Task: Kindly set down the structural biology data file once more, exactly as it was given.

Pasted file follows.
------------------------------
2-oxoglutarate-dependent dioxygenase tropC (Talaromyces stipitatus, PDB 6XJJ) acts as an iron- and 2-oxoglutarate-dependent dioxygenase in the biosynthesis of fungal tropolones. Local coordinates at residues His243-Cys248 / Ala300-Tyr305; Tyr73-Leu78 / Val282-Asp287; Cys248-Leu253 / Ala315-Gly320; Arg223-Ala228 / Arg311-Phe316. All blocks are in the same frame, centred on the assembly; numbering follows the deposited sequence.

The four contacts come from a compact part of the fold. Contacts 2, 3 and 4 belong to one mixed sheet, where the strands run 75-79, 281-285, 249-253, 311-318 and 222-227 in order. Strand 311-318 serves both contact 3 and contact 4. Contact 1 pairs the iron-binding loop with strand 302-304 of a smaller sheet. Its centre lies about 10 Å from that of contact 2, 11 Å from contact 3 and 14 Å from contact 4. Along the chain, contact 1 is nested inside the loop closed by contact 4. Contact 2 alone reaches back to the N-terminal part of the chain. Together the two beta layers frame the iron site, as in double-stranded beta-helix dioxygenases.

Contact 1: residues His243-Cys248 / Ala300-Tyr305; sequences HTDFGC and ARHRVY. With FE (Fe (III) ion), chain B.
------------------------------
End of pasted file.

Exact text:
2-oxoglutarate-dependent dioxygenase tropC (Talaromyces stipitatus, PDB 6XJJ) acts as an iron- and 2-oxoglutarate-dependent dioxygenase in the biosynthesis of fungal tropolones. Local coordinates at residues His243-Cys248 / Ala300-Tyr305; Tyr73-Leu78 / Val282-Asp287; Cys248-Leu253 / Ala315-Gly320; Arg223-Ala228 / Arg311-Phe316. All blocks are in the same frame, centred on the assembly; numbering follows the deposited sequence.

The four contacts come from a compact part of the fold. Contacts 2, 3 and 4 belong to one mixed sheet, where the strands run 75-79, 281-285, 249-253, 311-318 and 222-227 in order. Strand 311-318 serves both contact 3 and contact 4. Contact 1 pairs the iron-binding loop with strand 302-304 of a smaller sheet. Its centre lies about 10 Å from that of contact 2, 11 Å from contact 3 and 14 Å from contact 4. Along the chain, contact 1 is nested inside the loop closed by contact 4. Contact 2 alone reaches back to the N-terminal part of the chain. Together the two beta layers frame the iron site, as in double-stranded beta-helix dioxygenases.

Contact 1: residues His243-Cys248 / Ala300-Tyr305; sequences HTDFGC and ARHRVY. With FE (Fe (III) ion), chain B.